- The Platts' benchmark price assessment for steel plate – an already tight market -- did close higher Friday at $986.75/st delivered to the Midwest, up $3/st from Thursday and threatening the August high for the year of $988/st.
- Nucor Steel Hertford in North Carolina is one of the country's largest steel plate mills and operations were suspended last week.
- The Platts benchmark price of steel hot-rolled coil, a product made at Nucor Steel Berkeley in Huger, South Carolina, declined to $855.75/st by Friday, down from $870.50/st September 7.
- Commercial Metals Company shut down its recycling yard in Florence, South Carolina. The steelmaker said Friday it was still monitoring the storm and “currently proceeding with normal operations,” at its 800,000 short tons/year steel rebar operation in Columbia, South Carolina, which is more inland.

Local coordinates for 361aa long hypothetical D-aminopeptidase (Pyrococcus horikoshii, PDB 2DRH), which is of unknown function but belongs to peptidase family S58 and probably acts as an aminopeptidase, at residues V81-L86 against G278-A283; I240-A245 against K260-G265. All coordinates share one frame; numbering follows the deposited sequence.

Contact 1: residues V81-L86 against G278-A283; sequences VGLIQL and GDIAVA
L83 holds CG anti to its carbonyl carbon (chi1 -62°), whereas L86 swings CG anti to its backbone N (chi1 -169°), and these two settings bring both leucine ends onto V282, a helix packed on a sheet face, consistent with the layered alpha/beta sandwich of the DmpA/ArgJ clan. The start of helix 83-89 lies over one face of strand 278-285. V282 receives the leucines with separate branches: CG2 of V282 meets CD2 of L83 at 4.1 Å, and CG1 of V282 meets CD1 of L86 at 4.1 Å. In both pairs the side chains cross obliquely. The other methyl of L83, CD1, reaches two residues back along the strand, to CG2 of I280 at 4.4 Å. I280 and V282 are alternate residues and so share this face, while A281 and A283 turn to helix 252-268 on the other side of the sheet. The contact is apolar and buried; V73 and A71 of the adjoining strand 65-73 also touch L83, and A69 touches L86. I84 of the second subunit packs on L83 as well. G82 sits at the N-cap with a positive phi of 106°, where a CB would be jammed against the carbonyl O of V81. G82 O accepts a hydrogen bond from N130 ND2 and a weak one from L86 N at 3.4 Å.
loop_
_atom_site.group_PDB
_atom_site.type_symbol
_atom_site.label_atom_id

- Century's wholly owned Mt. Holly aluminum smelter in South Carolina with a production capacity of about 231,000 mt/year (about 8% of total US primary aluminum capacity) is operating on an as-needed basis.
- Little row crop impact is expected, with the exception of northern cotton acres.
- Soybean crop loss could reach 30% in the Carolinas and Virginia, according to sources, but 30 million bushels is not enough to have significant impact to the US as a whole.
- Wet conditions could delay the soybean harvest, but the crop still has 30-40 days to dry out post-Florence.